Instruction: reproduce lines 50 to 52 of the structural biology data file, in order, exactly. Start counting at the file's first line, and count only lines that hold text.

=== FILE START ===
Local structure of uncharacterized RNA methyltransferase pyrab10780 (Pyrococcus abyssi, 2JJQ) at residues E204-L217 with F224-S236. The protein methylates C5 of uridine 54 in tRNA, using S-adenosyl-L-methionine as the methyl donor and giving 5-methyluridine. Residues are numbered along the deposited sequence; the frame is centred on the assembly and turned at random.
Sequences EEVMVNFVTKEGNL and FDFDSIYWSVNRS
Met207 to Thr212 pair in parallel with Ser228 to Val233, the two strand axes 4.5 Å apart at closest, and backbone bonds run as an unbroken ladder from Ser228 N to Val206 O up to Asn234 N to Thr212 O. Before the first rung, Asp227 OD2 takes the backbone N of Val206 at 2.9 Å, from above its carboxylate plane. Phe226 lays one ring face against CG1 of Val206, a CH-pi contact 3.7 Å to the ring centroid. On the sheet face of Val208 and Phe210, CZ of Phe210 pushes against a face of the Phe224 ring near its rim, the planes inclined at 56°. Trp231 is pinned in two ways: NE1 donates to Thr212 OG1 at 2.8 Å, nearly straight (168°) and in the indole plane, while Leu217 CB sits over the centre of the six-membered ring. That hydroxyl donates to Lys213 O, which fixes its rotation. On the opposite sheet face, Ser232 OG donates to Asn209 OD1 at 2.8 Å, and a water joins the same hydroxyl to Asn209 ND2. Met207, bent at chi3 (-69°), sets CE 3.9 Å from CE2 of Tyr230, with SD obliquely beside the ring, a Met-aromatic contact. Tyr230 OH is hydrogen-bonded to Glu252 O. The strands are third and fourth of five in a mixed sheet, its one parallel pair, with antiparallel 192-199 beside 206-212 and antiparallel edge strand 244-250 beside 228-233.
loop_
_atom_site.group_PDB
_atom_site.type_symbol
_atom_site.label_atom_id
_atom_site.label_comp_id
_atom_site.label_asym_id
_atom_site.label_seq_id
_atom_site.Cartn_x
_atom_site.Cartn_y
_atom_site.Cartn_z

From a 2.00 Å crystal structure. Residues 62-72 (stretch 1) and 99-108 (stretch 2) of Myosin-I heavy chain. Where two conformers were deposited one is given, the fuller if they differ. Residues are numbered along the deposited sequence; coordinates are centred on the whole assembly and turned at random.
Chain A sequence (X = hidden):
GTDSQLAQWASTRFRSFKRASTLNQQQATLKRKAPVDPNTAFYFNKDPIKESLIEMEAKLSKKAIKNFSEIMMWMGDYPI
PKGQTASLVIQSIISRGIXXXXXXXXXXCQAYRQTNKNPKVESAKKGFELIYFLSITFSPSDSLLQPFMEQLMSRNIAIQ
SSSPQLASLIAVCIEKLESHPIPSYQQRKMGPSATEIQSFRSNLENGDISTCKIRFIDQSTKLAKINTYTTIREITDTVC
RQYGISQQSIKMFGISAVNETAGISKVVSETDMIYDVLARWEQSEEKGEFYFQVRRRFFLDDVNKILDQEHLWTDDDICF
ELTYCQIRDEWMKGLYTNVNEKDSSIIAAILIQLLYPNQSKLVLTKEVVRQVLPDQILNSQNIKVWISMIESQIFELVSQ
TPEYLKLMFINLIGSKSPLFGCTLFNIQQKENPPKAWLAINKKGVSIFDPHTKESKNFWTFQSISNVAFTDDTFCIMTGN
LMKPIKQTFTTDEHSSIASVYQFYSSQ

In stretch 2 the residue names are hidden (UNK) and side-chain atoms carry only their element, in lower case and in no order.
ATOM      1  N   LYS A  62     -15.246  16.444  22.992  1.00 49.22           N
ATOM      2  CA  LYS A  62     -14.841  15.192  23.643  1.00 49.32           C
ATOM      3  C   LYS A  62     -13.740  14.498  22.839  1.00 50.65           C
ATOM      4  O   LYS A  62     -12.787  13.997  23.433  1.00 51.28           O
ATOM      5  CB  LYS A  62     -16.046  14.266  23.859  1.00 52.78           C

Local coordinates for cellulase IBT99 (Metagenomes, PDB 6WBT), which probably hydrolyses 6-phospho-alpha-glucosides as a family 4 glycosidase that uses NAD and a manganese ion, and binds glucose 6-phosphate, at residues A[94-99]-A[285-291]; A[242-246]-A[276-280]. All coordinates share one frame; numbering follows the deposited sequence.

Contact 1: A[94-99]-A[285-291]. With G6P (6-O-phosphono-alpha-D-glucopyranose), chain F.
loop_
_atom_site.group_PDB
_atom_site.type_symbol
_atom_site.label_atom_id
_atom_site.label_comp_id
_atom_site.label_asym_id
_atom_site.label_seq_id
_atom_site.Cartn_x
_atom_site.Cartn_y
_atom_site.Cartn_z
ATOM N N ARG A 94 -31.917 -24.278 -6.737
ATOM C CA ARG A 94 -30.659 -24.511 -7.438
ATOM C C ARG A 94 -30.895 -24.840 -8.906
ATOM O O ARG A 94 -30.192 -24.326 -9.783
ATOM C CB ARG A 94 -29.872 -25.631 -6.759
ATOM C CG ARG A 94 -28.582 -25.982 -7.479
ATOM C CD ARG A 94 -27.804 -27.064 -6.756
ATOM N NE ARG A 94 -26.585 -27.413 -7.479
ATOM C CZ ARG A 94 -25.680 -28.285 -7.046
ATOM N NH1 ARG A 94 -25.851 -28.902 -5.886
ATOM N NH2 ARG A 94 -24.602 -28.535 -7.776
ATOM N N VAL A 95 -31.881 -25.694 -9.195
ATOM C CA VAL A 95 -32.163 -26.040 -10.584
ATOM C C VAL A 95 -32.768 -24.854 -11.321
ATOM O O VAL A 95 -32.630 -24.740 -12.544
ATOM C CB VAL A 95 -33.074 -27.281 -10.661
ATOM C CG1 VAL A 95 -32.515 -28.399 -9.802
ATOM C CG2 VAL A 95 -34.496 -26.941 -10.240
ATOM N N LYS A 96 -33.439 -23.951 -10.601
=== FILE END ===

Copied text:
ATOM N NH1 ARG A 94 -25.851 -28.902 -5.886
ATOM N NH2 ARG A 94 -24.602 -28.535 -7.776
ATOM N N VAL A 95 -31.881 -25.694 -9.195